With most things in life, it often helps to have someone with you. Experiences, whether good or bad, are almost always better when you have someone to share it with.
Finance is no exception. In a world that’s connected more than ever before, it’s time to find an accountability partner.
This accountability partner could be anyone. A spouse or significant other, a friend, or someone you met at a local coffee shop.
In this article, we’re going to explore what makes a good accountability buddy and how you can encourage/help each other.
Choosing a financial accountability partner
Ideally, your financial accountability buddy will have similar goals as you and hopefully will hold the same financial philosophies, as well. If you’re saver, they’re a saver. If you like to cook at home, they like to cook at home.
Honestly, the most important thing to find in an accountability partner is someone that will keep you honest. Someone you can and should be totally honest with.
Tell this individual your goals. What you want to accomplish and what purpose your money serves. Then ask them the same thing.
You just need someone that can be honest with you and someone you can be honest with.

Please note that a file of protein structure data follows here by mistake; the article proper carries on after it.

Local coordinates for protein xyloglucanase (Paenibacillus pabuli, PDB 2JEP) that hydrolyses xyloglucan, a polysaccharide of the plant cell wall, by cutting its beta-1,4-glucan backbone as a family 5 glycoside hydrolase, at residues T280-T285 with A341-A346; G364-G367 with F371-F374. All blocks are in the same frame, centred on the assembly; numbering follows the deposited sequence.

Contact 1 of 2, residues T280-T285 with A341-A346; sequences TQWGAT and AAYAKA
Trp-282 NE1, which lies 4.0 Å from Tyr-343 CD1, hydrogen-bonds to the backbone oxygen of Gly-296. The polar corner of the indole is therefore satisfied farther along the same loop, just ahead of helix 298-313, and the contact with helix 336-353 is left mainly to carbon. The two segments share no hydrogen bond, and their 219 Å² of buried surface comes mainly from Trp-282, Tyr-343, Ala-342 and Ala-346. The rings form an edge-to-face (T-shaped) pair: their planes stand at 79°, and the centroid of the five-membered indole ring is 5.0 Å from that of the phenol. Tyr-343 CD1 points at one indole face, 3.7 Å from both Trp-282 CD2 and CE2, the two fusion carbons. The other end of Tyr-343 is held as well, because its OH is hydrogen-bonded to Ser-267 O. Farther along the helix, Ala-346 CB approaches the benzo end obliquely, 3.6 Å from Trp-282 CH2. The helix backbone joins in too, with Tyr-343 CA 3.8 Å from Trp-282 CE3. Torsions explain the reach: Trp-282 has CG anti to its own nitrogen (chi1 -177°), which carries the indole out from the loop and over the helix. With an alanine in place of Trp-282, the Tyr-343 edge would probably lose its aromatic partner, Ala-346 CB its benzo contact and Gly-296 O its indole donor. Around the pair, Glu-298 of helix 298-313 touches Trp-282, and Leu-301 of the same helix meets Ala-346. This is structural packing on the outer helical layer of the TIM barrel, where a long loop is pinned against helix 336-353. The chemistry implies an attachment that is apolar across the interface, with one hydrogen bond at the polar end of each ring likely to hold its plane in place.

An accountability partner can also come in the form of a mentor. Someone that’s been where you are before and/or someone that’s had similar goals as you before.
They can guide you along your journey, correct you if you’re making mistakes, or just be someone you can turn to if you have questions or start to feel discouraged.
While doing research for this post, I came across an article about a couple. This couple had a goal of paying off tens of thousands of dollars worth of student loans.
After they came up with this goal and developed a plan on how to achieve it, they told some close friends. Friends that could keep them honest.
Because of that, this couple was more able to be honest when turning down invitations to hang out. These social outings often involved going to bars and restaurants, which costs money. Money that they didn’t want to spend so they could achieve their goal.
To make things fun, or competitive depending on your personality, you can create challenges. For example, who can save the most money (as a percentage of salary) in a month, or who can go the longest without spending any money.
Be advised, a no-spend challenge typically excludes necessary expenses like bills, rent, and debt payments.
Another thing you can do is create a list of inexpensive dates/activities you can do together, or with your significant other (SO) if your financial accountability partner isn’t your SO.
Schedule regular check-ins with each other. How frequently you check-in can be up to you, but it should be no less than monthly.
You should also establish a rule for impulse purchases or expensive items. If you want to buy something that’s over a certain dollar amount, you have to check in with your accountability partner first.